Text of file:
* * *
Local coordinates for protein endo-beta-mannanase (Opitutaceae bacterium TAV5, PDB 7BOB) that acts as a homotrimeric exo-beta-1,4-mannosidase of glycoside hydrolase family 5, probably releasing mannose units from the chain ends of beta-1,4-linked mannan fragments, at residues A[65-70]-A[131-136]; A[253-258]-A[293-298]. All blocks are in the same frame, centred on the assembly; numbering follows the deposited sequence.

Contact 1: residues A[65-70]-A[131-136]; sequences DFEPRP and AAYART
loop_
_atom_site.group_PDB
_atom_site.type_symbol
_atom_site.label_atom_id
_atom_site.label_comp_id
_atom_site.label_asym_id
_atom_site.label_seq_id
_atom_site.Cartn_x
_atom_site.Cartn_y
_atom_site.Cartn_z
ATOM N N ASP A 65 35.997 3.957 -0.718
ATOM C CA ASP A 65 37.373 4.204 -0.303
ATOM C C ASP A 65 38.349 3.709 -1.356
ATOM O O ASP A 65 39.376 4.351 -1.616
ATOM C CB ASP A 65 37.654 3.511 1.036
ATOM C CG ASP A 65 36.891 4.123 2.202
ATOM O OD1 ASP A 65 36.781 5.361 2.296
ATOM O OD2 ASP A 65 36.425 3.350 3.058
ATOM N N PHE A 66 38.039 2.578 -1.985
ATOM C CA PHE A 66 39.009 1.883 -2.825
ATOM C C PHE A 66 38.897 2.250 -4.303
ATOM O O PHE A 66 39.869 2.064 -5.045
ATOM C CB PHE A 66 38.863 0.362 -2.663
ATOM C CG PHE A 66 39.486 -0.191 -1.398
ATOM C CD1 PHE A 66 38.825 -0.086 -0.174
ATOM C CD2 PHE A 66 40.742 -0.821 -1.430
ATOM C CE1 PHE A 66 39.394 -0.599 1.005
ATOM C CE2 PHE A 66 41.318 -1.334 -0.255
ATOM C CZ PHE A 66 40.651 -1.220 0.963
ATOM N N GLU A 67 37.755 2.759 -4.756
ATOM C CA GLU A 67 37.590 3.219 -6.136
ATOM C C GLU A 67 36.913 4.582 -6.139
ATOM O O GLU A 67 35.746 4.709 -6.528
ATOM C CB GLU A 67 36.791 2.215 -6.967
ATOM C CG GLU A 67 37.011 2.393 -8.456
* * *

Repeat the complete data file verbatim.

Local coordinates for protein endo-beta-mannanase (Opitutaceae bacterium TAV5, PDB 7BOB) that acts as a homotrimeric exo-beta-1,4-mannosidase of glycoside hydrolase family 5, probably releasing mannose units from the chain ends of beta-1,4-linked mannan fragments, at residues A[65-70]-A[131-136]; A[253-258]-A[293-298]. All blocks are in the same frame, centred on the assembly; numbering follows the deposited sequence.

Contact 1: residues A[65-70]-A[131-136]; sequences DFEPRP and AAYART
loop_
_atom_site.group_PDB
_atom_site.type_symbol
_atom_site.label_atom_id
_atom_site.label_comp_id
_atom_site.label_asym_id
_atom_site.label_seq_id
_atom_site.Cartn_x
_atom_site.Cartn_y
_atom_site.Cartn_z
ATOM N N ASP A 65 35.997 3.957 -0.718
ATOM C CA ASP A 65 37.373 4.204 -0.303
ATOM C C ASP A 65 38.349 3.709 -1.356
ATOM O O ASP A 65 39.376 4.351 -1.616
ATOM C CB ASP A 65 37.654 3.511 1.036
ATOM C CG ASP A 65 36.891 4.123 2.202
ATOM O OD1 ASP A 65 36.781 5.361 2.296
ATOM O OD2 ASP A 65 36.425 3.350 3.058
ATOM N N PHE A 66 38.039 2.578 -1.985
ATOM C CA PHE A 66 39.009 1.883 -2.825
ATOM C C PHE A 66 38.897 2.250 -4.303
ATOM O O PHE A 66 39.869 2.064 -5.045
ATOM C CB PHE A 66 38.863 0.362 -2.663
ATOM C CG PHE A 66 39.486 -0.191 -1.398
ATOM C CD1 PHE A 66 38.825 -0.086 -0.174
ATOM C CD2 PHE A 66 40.742 -0.821 -1.430
ATOM C CE1 PHE A 66 39.394 -0.599 1.005
ATOM C CE2 PHE A 66 41.318 -1.334 -0.255
ATOM C CZ PHE A 66 40.651 -1.220 0.963
ATOM N N GLU A 67 37.755 2.759 -4.756
ATOM C CA GLU A 67 37.590 3.219 -6.136
ATOM C C GLU A 67 36.913 4.582 -6.139
ATOM O O GLU A 67 35.746 4.709 -6.528
ATOM C CB GLU A 67 36.791 2.215 -6.967
ATOM C CG GLU A 67 37.011 2.393 -8.456